Battle of Valenciennes
A Centenary Action

Battle of Valenciennes
November 1-2, 1918

After a general retreat through October 1918, the German Army decided to make a stand in Valenciennes, a strategically-located city of several thousand French civilians, and the last major French city still under German control. The German commanders believed that the Allies would not bombard a city full of French civilians, and further consolidated their position by flooding the area around the city.

On October 27, General Horne, General Currie and the British 22nd Corps Commander discussed the best way to take Valenciennes. They decided that they needed to take Mont Houy, a fortified hill overlooking the city first. The plan was for the 51st Division of the British 22nd Corps to take Mont Houy and press on to the sunken road (the “Red Line”) on October 28, then the 4th Canadian Division would pass through the 51st and take the “Blue Line” which included the outskirts of Valenciennes. Then on November first, the Canadian 4th Division would take the high ground to the east of the city, to allow the rest of the Corps to cross the Escaut canal and take the “Green Line”, which included the city.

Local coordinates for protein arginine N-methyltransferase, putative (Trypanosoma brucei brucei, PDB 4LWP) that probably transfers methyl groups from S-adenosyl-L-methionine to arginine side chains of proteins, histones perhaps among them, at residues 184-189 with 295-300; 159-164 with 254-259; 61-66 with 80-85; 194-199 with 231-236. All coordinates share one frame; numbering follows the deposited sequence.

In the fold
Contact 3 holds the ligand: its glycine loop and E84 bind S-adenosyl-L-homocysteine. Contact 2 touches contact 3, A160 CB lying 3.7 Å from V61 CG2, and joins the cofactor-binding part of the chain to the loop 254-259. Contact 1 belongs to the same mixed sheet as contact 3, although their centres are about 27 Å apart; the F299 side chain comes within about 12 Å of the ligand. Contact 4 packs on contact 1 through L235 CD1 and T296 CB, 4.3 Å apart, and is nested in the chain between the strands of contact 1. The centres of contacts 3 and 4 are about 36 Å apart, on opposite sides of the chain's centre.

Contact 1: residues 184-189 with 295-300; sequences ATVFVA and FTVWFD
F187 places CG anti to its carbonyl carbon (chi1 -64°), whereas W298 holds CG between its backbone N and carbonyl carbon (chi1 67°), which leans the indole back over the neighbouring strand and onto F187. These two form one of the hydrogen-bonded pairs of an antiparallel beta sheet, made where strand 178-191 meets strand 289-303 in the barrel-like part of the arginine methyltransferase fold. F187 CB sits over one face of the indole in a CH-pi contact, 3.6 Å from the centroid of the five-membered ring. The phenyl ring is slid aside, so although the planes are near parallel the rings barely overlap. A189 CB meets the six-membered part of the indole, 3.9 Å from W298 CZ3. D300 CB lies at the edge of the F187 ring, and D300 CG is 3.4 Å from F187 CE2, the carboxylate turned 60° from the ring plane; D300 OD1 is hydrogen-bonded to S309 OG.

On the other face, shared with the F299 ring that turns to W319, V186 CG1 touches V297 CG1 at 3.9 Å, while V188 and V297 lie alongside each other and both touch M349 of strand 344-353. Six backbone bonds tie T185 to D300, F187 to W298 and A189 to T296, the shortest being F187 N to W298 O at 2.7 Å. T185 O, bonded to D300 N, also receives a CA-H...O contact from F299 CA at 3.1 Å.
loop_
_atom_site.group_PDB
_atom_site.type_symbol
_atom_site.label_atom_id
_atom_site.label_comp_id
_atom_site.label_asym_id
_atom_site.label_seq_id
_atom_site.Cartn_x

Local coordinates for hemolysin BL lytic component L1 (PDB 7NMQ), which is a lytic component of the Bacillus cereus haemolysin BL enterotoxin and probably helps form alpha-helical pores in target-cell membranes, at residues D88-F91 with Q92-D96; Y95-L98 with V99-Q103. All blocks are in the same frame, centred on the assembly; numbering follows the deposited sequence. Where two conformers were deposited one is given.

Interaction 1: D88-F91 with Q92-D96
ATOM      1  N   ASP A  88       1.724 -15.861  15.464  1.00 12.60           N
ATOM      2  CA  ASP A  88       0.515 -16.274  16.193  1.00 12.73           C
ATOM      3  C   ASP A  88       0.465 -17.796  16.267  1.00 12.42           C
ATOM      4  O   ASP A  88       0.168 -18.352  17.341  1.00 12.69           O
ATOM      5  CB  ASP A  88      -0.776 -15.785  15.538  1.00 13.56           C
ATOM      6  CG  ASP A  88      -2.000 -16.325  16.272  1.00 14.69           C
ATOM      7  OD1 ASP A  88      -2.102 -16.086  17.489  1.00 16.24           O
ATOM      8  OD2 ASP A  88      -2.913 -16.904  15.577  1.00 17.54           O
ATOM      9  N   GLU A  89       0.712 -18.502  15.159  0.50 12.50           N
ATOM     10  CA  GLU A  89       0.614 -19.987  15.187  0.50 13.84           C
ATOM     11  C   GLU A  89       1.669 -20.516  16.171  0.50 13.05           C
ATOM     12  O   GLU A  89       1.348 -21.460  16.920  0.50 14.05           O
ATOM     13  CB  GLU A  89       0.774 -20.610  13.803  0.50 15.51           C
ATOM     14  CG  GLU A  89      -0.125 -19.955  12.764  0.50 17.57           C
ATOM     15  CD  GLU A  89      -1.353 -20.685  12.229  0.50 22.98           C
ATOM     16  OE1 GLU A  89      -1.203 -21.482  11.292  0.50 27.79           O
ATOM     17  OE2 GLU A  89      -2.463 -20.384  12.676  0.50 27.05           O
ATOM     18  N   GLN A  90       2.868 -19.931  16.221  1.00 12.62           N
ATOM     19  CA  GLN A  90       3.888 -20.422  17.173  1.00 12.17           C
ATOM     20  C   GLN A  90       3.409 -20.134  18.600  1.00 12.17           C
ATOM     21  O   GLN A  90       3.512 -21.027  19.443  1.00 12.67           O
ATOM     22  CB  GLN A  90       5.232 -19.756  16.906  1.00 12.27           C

On October 28, the 51st Division failed to reach the Red Line in the face of strong German opposition, but by night they held most of the southern slope of the hill, le Poirier Station and the village of Famars. As a result, the plan to take Valenciennes had to be revised, and quickly, since the city was a key point in the left flank of the major British offensive scheduled for Nov. 3. The Blue and Green lines were thus merged into one operation for the 10th Canadian Brigade, backed by mass artillery and supported by the 49th British Division on the right. The Brigade would assault Valencinennes from South to East, and the 12th Canadian Brigade would do the mopping-up after crossing the Canal de l’Escaut. The new plan was set for November 1.